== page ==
[Frontiers in Bioscience 3, d944-960, September 1, 1998] |
BIOLOGICAL AND MOLECULAR BASIS OF HUMAN BREAST CANCER
Jose Russo, Xiaoqi Yang, Yun-Fu Hu, Betsy A. Bove, Yajue Huang, Ismael D.C.G. Silva, Quivo Tahin, Yuli Wu, Nadia Higgy, Abdel Zekri, and Irma H. Russo
Breast Cancer Research Laboratory, Fox Chase Cancer Center, Philadelphia, Pennsylvania, USA
Received 12/17/97 Accepted 7/21/98
7. GENOMIC CHANGES IN THE IMMORTALIZATION AND TRANSFORMATION OF HBEC
7.1. Genomic changes in cell immortalization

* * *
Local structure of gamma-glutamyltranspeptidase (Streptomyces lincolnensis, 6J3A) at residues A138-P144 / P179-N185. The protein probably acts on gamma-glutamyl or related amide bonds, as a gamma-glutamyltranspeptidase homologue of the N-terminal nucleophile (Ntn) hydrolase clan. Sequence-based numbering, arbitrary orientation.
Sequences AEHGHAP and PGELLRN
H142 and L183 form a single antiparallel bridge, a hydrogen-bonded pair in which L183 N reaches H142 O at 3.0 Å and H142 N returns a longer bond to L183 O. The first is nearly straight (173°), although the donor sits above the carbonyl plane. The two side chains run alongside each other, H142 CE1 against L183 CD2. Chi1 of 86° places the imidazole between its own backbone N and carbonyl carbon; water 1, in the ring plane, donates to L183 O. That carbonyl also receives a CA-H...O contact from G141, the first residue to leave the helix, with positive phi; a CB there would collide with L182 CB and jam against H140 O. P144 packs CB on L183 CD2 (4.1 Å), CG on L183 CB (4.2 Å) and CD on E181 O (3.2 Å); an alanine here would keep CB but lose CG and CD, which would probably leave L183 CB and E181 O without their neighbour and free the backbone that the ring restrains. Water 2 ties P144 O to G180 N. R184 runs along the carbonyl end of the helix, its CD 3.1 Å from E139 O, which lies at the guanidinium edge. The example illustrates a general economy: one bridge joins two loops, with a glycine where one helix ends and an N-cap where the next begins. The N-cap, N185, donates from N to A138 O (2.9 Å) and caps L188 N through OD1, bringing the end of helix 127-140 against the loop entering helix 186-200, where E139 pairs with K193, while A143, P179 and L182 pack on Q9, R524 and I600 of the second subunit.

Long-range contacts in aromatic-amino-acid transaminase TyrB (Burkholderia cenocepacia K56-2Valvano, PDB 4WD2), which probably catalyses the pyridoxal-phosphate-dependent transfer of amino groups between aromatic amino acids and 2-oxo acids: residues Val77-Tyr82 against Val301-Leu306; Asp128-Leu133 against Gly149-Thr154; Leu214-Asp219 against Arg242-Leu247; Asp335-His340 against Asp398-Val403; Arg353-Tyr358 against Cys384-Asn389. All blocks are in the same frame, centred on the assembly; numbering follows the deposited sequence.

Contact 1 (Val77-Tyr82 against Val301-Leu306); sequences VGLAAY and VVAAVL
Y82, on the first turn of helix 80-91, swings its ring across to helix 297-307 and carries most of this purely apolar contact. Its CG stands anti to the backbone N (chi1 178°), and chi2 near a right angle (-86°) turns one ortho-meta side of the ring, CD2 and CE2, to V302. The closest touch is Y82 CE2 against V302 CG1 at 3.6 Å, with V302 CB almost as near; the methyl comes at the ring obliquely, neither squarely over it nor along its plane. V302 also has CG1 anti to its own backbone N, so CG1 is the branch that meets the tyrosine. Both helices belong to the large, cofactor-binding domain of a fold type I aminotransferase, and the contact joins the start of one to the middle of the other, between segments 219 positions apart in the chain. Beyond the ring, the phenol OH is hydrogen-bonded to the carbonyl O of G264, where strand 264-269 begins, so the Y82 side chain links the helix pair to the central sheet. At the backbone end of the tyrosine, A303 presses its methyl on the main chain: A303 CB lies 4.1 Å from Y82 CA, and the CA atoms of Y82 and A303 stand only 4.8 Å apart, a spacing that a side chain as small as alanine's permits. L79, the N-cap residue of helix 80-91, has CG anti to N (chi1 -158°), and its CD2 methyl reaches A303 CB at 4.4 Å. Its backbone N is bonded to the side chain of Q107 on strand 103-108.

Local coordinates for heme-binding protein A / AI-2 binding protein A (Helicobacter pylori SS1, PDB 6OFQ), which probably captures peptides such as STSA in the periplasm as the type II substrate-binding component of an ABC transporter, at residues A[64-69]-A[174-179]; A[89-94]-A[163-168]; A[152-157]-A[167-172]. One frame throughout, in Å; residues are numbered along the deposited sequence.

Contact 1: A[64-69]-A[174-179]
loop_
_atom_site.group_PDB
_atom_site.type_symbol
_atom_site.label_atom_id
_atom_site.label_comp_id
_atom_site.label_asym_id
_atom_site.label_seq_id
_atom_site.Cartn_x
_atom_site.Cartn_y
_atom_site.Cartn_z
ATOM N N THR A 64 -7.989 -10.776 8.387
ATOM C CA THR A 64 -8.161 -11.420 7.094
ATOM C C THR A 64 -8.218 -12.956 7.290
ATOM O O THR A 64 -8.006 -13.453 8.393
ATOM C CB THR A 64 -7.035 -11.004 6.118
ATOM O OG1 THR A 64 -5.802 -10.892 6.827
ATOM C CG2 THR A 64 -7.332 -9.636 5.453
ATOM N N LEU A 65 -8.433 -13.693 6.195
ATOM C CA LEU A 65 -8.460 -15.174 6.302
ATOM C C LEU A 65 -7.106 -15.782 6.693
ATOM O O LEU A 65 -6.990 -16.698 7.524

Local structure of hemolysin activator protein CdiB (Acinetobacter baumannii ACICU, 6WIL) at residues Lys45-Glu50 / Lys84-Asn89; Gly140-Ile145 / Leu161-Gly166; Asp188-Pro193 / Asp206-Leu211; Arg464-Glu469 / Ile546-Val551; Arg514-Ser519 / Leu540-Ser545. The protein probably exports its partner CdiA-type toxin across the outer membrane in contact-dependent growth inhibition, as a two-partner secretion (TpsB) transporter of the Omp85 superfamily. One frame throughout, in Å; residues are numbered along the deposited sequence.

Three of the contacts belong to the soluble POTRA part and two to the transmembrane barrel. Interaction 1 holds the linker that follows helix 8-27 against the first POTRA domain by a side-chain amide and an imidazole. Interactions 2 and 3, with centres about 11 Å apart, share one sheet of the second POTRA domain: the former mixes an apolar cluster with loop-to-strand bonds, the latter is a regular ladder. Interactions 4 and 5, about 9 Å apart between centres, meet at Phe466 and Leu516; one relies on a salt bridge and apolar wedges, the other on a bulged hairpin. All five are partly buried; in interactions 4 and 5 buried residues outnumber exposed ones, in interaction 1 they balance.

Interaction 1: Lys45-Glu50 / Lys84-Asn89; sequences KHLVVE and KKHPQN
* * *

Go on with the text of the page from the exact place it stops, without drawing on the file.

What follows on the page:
Senescence of human fibroblasts has been associated with genetic determinant(s) on chromosome 4 (73) and the long (q) arm of chromosome 1 (74). Karyotyping analyses of 5 spontaneously-immortalized human breast epithelial cell lines have identified several common chromosomal alterations including loss of chromosome 20p and gain of chromosome 1q (75). The most common genomic change in SV40-immortalized human cells is the loss of chromosome 6 (76). Recently, alterations at several other chromosomal loci (e.g. 20q13.2, 6q26-27) have been implicated in immortalization of various epithelial cells with viral oncogenes (77, 78). However, the nature and the function of genes located in these chromosomal loci remains to be defined. In our laboratory, we have determined that the immortalization of the MCF-10F is associated with the mutation at exon 7 of the TP53 locus (47) (Figure 9), supporting the notion that inactivation or loss of function-mutation of the p53 gene is critical in the early stages of breast cancer progression (79, 80). In addition to further evaluation on the role of p53 in immortalization of HBEC, our laboratory is currently pursuing studies to determine further genomic changes such as microsatellite instability (MSI) and its underlying mechanisms that may play a role in the immortalization of HBEC.